Sports-Related Knee Injuries
Knee injuries, including ACL injuries and meniscus tears, are some of the most common injuries in sports medicine. In fact, sports medicine orthopedic surgeons perform more knee surgeries than surgeries for any other body part.
More Resources to Get Better
Here are seven signs you have a knee injury that is serious and could require surgery.
Here are some of the most common overuse knee injuries.
Are there signs that suggest your knee injury might be more serious and justify seeing a doctor or orthopedic surgeon? Find out.
How can you know if your injury should get better in a few days or if it's more serious? This checklist can help you plan your next step to recover quickly and safely.
Understand your injury or the injury your family member is suffering so you can confidently return to sports, exercise, and work and stay healthy and active!
That’s Gotta Hurt
The Injuries That Changed Sports Forever
Through the stories of a dozen athletes whose injuries and recovery advanced the field (including Joan Benoit, Michael Jordan, Brandi Chastain, and Tommy John), Dr. Geier explains how sports medicine makes sports safer for the pros, amateurs, student-athletes, and weekend warriors alike.Get the Book
Frequently Asked Questions on Knee Injuries
- +Could I have a serious sports knee injury?
-Could I have a serious sports knee injury?Whether you suffer a traumatic injury in sports or exercise or your pain developed over a period of time, there are several signs and symptoms that could suggest your knee pain could represent a serious injury. These include your knee remaining swollen, difficulty bearing weight on the leg, inability to bend or straighten the knee, and pain in a very specific location in the knee. Also you might have heard a pop in your knee when you injured it, your knee buckled or gave way or your knee is locked.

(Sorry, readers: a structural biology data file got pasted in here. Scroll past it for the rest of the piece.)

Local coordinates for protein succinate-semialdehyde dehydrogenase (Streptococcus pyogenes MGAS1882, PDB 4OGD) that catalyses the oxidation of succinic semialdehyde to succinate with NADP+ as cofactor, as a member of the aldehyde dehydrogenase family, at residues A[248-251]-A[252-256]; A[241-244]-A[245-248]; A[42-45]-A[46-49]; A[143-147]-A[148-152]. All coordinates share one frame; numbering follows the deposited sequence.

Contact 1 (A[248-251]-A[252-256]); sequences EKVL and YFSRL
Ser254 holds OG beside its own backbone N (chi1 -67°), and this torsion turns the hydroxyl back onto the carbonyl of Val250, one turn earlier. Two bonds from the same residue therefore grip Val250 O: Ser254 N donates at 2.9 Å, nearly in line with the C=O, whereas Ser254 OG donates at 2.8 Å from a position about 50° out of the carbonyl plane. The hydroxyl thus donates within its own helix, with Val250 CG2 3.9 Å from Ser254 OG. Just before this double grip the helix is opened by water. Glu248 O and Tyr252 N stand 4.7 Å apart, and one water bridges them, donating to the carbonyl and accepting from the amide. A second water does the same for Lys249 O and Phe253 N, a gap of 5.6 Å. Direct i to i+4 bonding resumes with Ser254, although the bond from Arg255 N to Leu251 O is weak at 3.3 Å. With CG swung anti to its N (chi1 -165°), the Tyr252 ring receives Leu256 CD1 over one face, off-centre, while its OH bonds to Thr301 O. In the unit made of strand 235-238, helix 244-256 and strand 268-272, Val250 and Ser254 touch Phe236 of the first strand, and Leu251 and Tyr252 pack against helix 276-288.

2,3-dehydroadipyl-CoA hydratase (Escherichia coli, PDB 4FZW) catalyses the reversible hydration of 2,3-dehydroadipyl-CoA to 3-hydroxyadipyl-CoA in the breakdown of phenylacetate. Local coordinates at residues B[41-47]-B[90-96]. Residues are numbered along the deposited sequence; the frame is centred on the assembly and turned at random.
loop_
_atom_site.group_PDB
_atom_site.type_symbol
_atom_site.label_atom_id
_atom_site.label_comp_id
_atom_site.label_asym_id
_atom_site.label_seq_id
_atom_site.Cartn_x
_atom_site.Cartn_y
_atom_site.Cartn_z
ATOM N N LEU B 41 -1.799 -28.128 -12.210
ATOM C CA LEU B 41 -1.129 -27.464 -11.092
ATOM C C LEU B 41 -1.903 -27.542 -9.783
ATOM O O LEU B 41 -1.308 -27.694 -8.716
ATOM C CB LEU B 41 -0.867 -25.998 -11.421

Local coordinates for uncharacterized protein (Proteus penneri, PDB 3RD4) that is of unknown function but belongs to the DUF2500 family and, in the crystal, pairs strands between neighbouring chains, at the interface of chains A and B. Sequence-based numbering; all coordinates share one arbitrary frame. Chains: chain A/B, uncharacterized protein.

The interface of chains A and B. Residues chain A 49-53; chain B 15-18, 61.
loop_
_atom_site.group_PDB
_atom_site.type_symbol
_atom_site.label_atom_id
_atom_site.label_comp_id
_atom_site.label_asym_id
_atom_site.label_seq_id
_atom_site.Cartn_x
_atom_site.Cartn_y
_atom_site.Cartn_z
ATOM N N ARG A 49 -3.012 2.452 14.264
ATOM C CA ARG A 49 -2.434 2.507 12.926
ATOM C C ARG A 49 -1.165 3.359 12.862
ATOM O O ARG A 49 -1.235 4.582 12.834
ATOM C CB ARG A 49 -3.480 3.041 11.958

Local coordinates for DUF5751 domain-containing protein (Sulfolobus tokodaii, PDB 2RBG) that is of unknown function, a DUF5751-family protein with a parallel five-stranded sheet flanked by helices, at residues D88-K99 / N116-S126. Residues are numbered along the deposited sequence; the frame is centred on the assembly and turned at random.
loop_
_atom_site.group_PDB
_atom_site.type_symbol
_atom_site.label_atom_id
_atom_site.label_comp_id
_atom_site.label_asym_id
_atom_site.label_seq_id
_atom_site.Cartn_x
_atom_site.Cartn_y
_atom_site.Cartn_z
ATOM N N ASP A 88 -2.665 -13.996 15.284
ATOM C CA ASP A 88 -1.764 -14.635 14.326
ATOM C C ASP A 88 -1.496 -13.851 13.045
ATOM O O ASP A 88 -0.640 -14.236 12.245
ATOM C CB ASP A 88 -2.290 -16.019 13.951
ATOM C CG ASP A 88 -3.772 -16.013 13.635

- +What are the common sports knee injuries?
-What are the common sports knee injuries?Some of the common traumatic injuries of the knee include ACL tears, MCL tears, PCL tears, meniscus tears, patellar or quadriceps tendon ruptures, patella dislocations and patella fractures. The common overuse knee injuries include patellofemoral pain syndrome, iliotibial (IT) band syndrome, osteoarthritis, articular cartilage damage, osteochondritis dissecans (OCD) and patellar tendinitis.
- +Should I go to a doctor or ER for my sports knee injury?
-Should I go to a doctor or ER for my sports knee injury?Most orthopedic injuries, especially those that occur in sports and exercise, that require urgent treatment in an emergency room result from a traumatic event. These are some of the signs and symptoms that suggest you might go to an emergency department for your injury: the bone is crooked or out of place, the injured area is very swollen, or the bone is poking through the skin. You might also have trouble bearing weight, have bleeding that won’t stop, have signs of a nerve injury, or your pain is unbearable.
- +Do I need x-rays or an MRI for my knee injury?
-Do I need x-rays or an MRI for my knee injury?X-rays only show bones, while MRIs show soft-tissue structures like muscles, tendons, ligaments and cartilage. Many people – and some doctors – believe that a knee injury is automatically a ligament, tendon or meniscus tear, which wouldn’t show up on an x-ray. X-rays can be important, though, to demonstrate arthritis, fractures and other causes of knee pain.